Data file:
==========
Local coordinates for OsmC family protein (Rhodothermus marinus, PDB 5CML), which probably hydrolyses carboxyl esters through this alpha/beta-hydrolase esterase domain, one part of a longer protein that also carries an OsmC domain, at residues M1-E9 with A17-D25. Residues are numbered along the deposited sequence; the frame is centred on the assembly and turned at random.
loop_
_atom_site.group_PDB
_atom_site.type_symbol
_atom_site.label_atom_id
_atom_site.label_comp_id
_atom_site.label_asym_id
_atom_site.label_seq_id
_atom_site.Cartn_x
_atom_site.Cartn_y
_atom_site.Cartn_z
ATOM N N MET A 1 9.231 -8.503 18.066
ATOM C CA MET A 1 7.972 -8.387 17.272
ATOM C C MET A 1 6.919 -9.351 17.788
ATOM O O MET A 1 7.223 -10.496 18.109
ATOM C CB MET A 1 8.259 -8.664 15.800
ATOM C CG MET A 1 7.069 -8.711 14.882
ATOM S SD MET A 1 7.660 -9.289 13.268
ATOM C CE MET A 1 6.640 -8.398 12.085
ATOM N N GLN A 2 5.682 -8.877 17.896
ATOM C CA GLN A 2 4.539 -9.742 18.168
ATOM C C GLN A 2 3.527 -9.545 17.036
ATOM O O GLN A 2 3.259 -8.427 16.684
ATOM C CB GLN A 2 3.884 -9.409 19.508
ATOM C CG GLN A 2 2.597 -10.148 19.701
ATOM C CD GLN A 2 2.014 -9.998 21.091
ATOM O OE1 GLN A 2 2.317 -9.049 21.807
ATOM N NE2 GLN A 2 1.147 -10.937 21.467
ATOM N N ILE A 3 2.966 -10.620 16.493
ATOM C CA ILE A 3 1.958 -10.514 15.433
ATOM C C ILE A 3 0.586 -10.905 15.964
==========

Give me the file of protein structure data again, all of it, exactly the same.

Local coordinates for OsmC family protein (Rhodothermus marinus, PDB 5CML), which probably hydrolyses carboxyl esters through this alpha/beta-hydrolase esterase domain, one part of a longer protein that also carries an OsmC domain, at residues M1-E9 with A17-D25. Residues are numbered along the deposited sequence; the frame is centred on the assembly and turned at random.
loop_
_atom_site.group_PDB
_atom_site.type_symbol
_atom_site.label_atom_id
_atom_site.label_comp_id
_atom_site.label_asym_id
_atom_site.label_seq_id
_atom_site.Cartn_x
_atom_site.Cartn_y
_atom_site.Cartn_z
ATOM N N MET A 1 9.231 -8.503 18.066
ATOM C CA MET A 1 7.972 -8.387 17.272
ATOM C C MET A 1 6.919 -9.351 17.788
ATOM O O MET A 1 7.223 -10.496 18.109
ATOM C CB MET A 1 8.259 -8.664 15.800
ATOM C CG MET A 1 7.069 -8.711 14.882
ATOM S SD MET A 1 7.660 -9.289 13.268
ATOM C CE MET A 1 6.640 -8.398 12.085
ATOM N N GLN A 2 5.682 -8.877 17.896
ATOM C CA GLN A 2 4.539 -9.742 18.168
ATOM C C GLN A 2 3.527 -9.545 17.036
ATOM O O GLN A 2 3.259 -8.427 16.684
ATOM C CB GLN A 2 3.884 -9.409 19.508
ATOM C CG GLN A 2 2.597 -10.148 19.701
ATOM C CD GLN A 2 2.014 -9.998 21.091
ATOM O OE1 GLN A 2 2.317 -9.049 21.807
ATOM N NE2 GLN A 2 1.147 -10.937 21.467
ATOM N N ILE A 3 2.966 -10.620 16.493
ATOM C CA ILE A 3 1.958 -10.514 15.433
ATOM C C ILE A 3 0.586 -10.905 15.964